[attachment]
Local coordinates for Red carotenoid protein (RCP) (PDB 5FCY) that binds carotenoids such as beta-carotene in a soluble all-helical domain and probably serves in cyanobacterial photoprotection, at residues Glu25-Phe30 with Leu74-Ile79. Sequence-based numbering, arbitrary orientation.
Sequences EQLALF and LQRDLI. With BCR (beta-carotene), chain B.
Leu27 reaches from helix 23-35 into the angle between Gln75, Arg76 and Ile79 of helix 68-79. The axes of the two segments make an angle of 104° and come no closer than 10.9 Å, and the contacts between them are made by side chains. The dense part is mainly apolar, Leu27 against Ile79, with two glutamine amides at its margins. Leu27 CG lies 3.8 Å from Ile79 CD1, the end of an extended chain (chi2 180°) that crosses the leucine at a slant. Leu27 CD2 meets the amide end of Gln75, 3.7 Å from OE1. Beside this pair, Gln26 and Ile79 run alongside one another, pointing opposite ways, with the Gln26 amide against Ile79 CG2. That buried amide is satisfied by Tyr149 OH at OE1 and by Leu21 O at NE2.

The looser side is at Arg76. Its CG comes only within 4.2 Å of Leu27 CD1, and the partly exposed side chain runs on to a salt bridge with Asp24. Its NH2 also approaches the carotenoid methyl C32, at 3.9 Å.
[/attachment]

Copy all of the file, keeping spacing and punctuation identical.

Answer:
Local coordinates for Red carotenoid protein (RCP) (PDB 5FCY) that binds carotenoids such as beta-carotene in a soluble all-helical domain and probably serves in cyanobacterial photoprotection, at residues Glu25-Phe30 with Leu74-Ile79. Sequence-based numbering, arbitrary orientation.
Sequences EQLALF and LQRDLI. With BCR (beta-carotene), chain B.
Leu27 reaches from helix 23-35 into the angle between Gln75, Arg76 and Ile79 of helix 68-79. The axes of the two segments make an angle of 104° and come no closer than 10.9 Å, and the contacts between them are made by side chains. The dense part is mainly apolar, Leu27 against Ile79, with two glutamine amides at its margins. Leu27 CG lies 3.8 Å from Ile79 CD1, the end of an extended chain (chi2 180°) that crosses the leucine at a slant. Leu27 CD2 meets the amide end of Gln75, 3.7 Å from OE1. Beside this pair, Gln26 and Ile79 run alongside one another, pointing opposite ways, with the Gln26 amide against Ile79 CG2. That buried amide is satisfied by Tyr149 OH at OE1 and by Leu21 O at NE2.

The looser side is at Arg76. Its CG comes only within 4.2 Å of Leu27 CD1, and the partly exposed side chain runs on to a salt bridge with Asp24. Its NH2 also approaches the carotenoid methyl C32, at 3.9 Å.